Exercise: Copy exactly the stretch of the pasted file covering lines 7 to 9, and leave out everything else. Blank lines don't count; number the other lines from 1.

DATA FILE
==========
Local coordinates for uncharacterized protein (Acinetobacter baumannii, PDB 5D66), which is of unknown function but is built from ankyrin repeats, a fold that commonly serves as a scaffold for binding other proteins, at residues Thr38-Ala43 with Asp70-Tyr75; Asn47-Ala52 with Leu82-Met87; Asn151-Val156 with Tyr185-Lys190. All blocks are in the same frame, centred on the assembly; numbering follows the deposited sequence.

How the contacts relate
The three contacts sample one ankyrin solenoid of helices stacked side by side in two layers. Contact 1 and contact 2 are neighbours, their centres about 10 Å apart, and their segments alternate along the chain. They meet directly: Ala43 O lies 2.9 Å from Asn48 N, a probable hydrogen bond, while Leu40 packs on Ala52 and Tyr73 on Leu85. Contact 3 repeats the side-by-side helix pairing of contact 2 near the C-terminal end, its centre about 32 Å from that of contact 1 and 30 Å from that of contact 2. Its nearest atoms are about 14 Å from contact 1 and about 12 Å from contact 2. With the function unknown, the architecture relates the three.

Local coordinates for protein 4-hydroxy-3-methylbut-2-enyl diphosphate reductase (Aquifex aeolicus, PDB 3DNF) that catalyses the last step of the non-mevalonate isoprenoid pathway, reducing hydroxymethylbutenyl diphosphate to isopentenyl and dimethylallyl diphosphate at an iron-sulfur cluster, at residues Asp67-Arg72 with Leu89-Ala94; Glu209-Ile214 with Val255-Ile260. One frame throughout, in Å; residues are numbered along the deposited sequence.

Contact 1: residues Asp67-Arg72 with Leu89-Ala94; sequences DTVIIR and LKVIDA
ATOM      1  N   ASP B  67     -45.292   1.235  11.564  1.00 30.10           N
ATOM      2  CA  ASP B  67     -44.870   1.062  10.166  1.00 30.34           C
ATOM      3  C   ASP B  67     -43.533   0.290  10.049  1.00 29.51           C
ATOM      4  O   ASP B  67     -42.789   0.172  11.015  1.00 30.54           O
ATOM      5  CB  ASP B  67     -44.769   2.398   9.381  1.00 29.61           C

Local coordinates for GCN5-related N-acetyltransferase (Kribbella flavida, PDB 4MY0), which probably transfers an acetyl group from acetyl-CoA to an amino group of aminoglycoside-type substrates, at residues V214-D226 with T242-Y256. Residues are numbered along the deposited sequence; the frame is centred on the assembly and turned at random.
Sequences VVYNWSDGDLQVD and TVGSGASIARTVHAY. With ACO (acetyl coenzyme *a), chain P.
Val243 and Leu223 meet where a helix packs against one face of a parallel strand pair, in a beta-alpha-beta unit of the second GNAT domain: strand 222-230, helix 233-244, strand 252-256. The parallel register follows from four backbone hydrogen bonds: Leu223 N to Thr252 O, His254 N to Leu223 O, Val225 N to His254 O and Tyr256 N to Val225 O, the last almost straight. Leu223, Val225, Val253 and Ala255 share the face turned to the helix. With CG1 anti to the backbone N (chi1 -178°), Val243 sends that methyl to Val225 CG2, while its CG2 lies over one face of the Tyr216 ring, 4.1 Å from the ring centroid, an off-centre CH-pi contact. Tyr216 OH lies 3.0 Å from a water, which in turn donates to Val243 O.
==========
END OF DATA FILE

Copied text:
ATOM      2  CA  ASP B  67     -44.870   1.062  10.166  1.00 30.34           C
ATOM      3  C   ASP B  67     -43.533   0.290  10.049  1.00 29.51           C
ATOM      4  O   ASP B  67     -42.789   0.172  11.015  1.00 30.54           O